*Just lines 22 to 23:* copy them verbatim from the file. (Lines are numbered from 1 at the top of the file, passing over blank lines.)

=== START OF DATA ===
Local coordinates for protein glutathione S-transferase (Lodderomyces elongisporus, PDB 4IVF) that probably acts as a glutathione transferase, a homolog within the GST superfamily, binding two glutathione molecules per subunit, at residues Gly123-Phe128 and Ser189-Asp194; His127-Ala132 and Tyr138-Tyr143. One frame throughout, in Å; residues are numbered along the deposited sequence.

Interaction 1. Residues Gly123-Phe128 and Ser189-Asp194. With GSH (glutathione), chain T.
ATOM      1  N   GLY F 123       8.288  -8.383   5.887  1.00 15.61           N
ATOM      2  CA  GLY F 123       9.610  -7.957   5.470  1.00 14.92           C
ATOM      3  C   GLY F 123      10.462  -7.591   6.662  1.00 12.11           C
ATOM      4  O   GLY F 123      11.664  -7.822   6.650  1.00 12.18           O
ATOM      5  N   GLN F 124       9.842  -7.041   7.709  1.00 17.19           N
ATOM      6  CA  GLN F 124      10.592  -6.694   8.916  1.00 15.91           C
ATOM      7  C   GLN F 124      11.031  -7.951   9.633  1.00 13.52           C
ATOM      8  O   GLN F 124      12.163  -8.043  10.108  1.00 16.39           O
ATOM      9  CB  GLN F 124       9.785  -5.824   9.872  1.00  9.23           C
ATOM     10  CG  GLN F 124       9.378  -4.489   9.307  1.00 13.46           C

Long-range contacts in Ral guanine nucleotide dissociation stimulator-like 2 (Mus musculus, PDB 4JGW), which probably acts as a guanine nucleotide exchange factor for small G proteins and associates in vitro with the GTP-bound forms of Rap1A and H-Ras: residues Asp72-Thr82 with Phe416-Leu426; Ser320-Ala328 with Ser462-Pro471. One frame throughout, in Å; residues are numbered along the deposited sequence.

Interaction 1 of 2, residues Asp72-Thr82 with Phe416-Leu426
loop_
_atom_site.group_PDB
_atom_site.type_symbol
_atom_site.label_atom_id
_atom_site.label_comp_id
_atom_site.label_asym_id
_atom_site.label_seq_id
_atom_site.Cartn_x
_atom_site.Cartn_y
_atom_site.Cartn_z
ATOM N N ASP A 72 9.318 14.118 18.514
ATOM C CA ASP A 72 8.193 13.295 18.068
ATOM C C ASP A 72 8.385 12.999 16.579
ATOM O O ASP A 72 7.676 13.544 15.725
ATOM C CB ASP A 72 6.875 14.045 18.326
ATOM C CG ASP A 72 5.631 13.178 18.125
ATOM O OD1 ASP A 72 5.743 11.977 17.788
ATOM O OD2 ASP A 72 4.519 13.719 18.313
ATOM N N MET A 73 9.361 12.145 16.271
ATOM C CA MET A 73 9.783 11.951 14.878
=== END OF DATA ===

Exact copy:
_atom_site.Cartn_x
_atom_site.Cartn_y